Rethinking value creation
How do organisations actually think about value creation? How do they think about the capital required for business ventures and the risks and opportunities these ventures may represent for investors? These key questions have been brought into especially sharp focus since the emergence of Integrated Reporting, a new approach to internal and external communication of an organisation’s strategy, governance, performance and prospects.
Story by Kevin Titman
RSM has long been an institution with its finger on the pulse of the latest developments in the business world and always seeks to bring those of greatest value quickly into the classroom via teaching and research activity. The school’s embracing of the relatively new phenomenon of Integrated Reporting is illustrative of this proactive, forward-thinking approach.
Integrated Reporting is more than the production of an external “integrated” report to give a window into a company’s operations for investors and other stakeholders. It is a process through which an organisation thinks about how it creates value and on what capitals it depends in the short, medium and (critically) the long term. It is an opportunity to identify value enhancement, mitigate risks and develop strategies for multi-dimensional performance.
Steve Kennedy, academic director of the MSc Global Business & Stakeholder Management at RSM, underlines the dual internal and external importance of this new trend: ‘Integrated Reporting carries an external communications function but is foremost a way of creating integrated, internal thinking that brings together the social, environmental and financial targets of a company. This can only make good business sense for organisations themselves and their investors.’
Expertise on campus
To date, only an estimated 260 integrated reports have been produced by major organisations. Of these, many can be accused of being sub-par - either cherry-picking guidelines or simply adding annual and sustainability reports together. Improving the uptake and quality of integrated reporting is a key issue and one that Kennedy and fellow RSM faculty members Paolo Perego and Prof. Gail Whiteman are addressing.
By analysing the current contribution of academia and interviewing experts who led key advancements in the field, their work seeks to unpack the problems and progress field diffusion. Breaking down the walls of traditional business department silos is seen as critical, as is the wide education of the purpose and value of Integrated Reporting.
On the corporate side, KPMG has been sharing its insight on this new approach to reporting with RSM academics and students. In September of last year KPMG representatives were invited to present to students of the RSM MSc Global Business & Stakeholder Management and MScBA Accounting & Financial Management programmes their groundbreaking report A New Vision of Value, Connecting Corporate and Societal Value Creation and a case study focusing on Holcim/Ambuja Cement.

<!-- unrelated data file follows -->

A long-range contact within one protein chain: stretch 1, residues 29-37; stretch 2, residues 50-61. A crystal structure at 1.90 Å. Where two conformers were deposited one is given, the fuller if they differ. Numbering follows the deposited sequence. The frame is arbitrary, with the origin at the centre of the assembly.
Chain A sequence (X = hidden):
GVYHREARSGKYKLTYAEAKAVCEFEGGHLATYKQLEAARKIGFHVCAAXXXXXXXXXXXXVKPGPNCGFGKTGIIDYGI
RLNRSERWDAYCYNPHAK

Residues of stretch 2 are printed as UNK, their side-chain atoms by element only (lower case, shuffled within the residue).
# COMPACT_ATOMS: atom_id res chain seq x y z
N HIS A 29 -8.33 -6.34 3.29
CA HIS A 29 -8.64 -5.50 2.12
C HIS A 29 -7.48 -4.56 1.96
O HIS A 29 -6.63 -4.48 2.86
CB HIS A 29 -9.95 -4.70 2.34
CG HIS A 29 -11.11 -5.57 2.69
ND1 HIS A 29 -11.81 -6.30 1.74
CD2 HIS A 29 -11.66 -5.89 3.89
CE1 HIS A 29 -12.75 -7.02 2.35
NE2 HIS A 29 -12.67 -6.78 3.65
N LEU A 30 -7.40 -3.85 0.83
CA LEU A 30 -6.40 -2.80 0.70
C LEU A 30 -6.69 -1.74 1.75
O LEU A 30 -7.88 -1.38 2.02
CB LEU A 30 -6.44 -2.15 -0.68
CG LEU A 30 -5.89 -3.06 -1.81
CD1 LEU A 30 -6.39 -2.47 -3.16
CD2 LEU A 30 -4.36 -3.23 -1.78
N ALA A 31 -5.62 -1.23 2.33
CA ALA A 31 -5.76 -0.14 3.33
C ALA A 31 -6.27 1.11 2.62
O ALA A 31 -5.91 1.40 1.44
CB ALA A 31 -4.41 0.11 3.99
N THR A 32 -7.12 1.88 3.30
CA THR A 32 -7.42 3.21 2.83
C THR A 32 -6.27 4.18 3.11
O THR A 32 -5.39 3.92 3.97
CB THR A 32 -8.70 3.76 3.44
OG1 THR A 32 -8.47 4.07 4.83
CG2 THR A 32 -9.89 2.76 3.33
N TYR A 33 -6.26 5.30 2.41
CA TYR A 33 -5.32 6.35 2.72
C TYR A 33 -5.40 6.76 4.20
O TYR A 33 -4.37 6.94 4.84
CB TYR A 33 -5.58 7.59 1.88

For Wim Bartels, global head of sustainability reporting & assurance at KPMG, this provided a vital learning experience for the students that should prove invaluable to businesses in the future: ‘Integrated Reporting needs to be an integral part of the knowledge base of everyone who works on the value of companies. We therefore need to get our future leaders familiar with it as early as possible, for which the classroom is the best place to start.’
Integrated Reporting encourages a new way of thinking within businesses and long-term decision-making based on capital dependencies. It demands collaboration, helping organisations to understand gaps in their current value-creating activities. The ideal result will be to get members of organisations communicating and thinking together across departments, between hierarchical levels, and also externally with stakeholders.
For Paolo Perego, academic director of the RSM MScBA Accounting & Financial Management, KPMG’s work is a flagship achievement in this direction: ‘The methodology developed by KPMG provides an example that it is hoped will be followed by many more firms and industries. It also shows interesting career opportunities for students who want to challenge traditional disciplinary boundaries and functional silos; to spread sustainability and integrated thinking from floor level to corporate boardrooms.’
Integrated Reporting remains a diverse field of global initiatives differing on ideas of purpose and primary users. However it is clear that for companies to produce effective integrated reports, accounting and sustainability departments in particular need to work in closer harmony.
RSM is stimulating this by bringing students from the two disciplines together, in preparation for what awaits them in the business world, a point not lost on Steve Kennedy: ‘Accounting departments and sustainability departments will need to work closely together to produce successful integrated reporting and thinking within companies. Students intent on this career path need to appreciate the issues and benefits to understanding a company’s true value. Teaching them together will also hopefully facilitate this interaction in the future.’
This article first appeared in the Summer 2015 issue of RSM Outlook.
More information about Integrated Reporting can be found courtesy of The International Integrated Reporting Council: www.theiirc.org